Mazda's best-seller looks great as an EV.
Mazda's electrification strategy is taking off, starting with the MX-30's arrival in the United States. Though we think the MX-30 looks pretty cool with its suicide rear doors and range extender engine, Mazda only plans to offer it in California at launch. Such a limited vehicle is hard to get excited over, but Mazda has other electric vehicles in the pipeline. The company's new SkyActiv Multi-Solution Scalable Architecture will arrive between 2025 and 2030, underpinning five hybrids, five plug-in hybrids, and three EVs. Among those three EVs, we expect at least one to be an electric Mazda CX-5.
It's still a bit unclear what the future holds for the CX-5, but Mazda's electrification announcement helps us piece together the puzzle. We think a CX-5 EV is a full gone conclusion at this point, one which Mazda would be silly not to pursue given it's the company's best-seller. The question is, what will this model be like?
The Mazda 6 was recently discontinued for the US market, and all signs point to its replacement riding on Mazda's upcoming Multi-Solution Scalable Architecture with a SkyActiv-X inline-six engine under the hood. This same platform should underpin the next-generation CX-5, which could spawn a coupe-like CX-50 variant. Mazda says its new architecture will support transverse engines on smaller cars, longitudinal engines (likely the inline-six) on larger cars, and all-electric drivetrains. If the electric CX-5 arrives using this platform, we expect it to route power to the rear wheels, with optional all-wheel-drive.
Another possibility is Mazda's SkyActive EV Scalable Architecture, a second platform dedicated solely to EVs. This architecture won't arrive until 2025, spawning "various vehicle sizes and body types." We know even less about this upcoming platform, but Mazda will work closely with Toyota in the future, so it could borrow Toyota's e-TNGA platform.
It's unclear if the rumored CX-50 will replace the CX-5 or arrive as an additional model slotted below the CX-9. Either way, we would not be shocked to see the electric CX-5 (or CX-50) adopt a sloped roofline in the back to improve the aerodynamic efficiency. We've already imagined what the gas-powered CX-50 might look like (pictured below in grey), so transforming it into an electric model (pictured above in white) wasn't too difficult.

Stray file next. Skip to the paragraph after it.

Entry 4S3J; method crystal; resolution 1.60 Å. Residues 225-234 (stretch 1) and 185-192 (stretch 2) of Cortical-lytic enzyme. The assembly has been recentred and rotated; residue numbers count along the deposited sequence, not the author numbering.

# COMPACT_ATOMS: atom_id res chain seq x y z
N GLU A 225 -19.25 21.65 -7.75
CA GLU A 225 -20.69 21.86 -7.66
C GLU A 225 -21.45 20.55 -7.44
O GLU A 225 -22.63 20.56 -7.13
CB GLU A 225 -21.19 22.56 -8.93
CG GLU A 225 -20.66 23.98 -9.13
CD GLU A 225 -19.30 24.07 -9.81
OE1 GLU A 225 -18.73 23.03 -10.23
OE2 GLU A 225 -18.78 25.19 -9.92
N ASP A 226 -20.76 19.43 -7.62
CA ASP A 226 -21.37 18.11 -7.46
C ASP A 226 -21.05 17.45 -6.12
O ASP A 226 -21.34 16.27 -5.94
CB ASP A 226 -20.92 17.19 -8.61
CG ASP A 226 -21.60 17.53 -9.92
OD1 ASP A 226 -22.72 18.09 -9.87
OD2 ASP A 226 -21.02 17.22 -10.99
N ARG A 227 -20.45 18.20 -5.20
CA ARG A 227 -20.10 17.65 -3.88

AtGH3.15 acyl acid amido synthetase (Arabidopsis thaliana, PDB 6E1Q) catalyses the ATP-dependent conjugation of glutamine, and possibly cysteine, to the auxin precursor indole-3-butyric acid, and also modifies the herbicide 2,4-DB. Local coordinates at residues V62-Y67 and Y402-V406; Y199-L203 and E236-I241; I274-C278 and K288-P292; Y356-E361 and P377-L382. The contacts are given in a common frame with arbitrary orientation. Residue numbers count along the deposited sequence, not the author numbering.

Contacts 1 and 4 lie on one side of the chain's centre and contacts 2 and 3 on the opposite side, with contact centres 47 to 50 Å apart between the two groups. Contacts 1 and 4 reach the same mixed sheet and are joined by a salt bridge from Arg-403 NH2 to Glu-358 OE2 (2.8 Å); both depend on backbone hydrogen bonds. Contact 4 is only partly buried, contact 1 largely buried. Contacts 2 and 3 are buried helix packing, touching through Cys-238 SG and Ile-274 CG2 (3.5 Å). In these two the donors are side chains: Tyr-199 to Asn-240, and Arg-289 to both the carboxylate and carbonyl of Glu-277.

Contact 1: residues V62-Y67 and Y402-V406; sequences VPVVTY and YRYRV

Our electric CX-5 interpretation borrows the gas model's styling but now includes a smaller grille up front. Since there's no inline-six engine under the hood, less air flow is needed for cooling. We've changed up the wheels and added the black roofline from the MX-30, plus the obvious addition of a charging port. To make the design slightly more aerodynamic, we swapped the conventional door handles for flush units. If Mazda's next electric model looks this curvaceous, it could be a sales success.
Until we see the next-generation Mazda 6, it's tough to predict what the electric CX-5 will look like inside. If it takes elements from the MX-30 it could feature a unique floating center console, which houses the shifter and infotainment controller. The EV also uses more sustainable materials in the cabin, including cork trim and fibrous textile upholstery made from recycled bottles. There is a small touchscreen to control the climate controls, though the main infotainment system remains non-touch. Even if the electric CX-5 doesn't end up exactly like the MX-30, we have no doubt the cabin will have a premium fit and finish.
Mazda's next-generation EV drivetrains remain a mystery. However, it's safe to say that an electric CX-5 will have a higher output than the MX-30, which only produces 144 horsepower and 200 lb-ft of torque. The most potent gas-powered CX-5 uses a 2.5-liter turbocharged SkyActiv engine putting out 227 hp and 310 lb-ft of torque, so the electric version should comfortably surpass these numbers.
For Mazda to compete with existing EV models like the Ford Mustang Mach-E and Volkswagen ID.4, the electric CX-5 should travel at least 250 miles on a charge. Keep in mind, though, this model won't arrive for several years, by which time the competition could improve their range. Mazda could offer a unique rotary-powered range extender, giving buyers a unique reason to buy it over a competing EV.
An electric Mazda CX-5 will have far broader appeal than the MX-30. Mazda's first EV is a strange little vehicle with rear-hinged doors that will only be sold in California, so we doubt it will sell in huge numbers. As for the CX-5 EV, it would be the perfect size to compete with the Mustang Mach-E and ID.4, assuming it arrives at a low enough price. A CX-5 Signature currently tops out at $37,505, so an electric model would be at least that much. If Mazda could crack the $40,000 barrier, the electric CX-5 could sway buyers away from Ford and VW.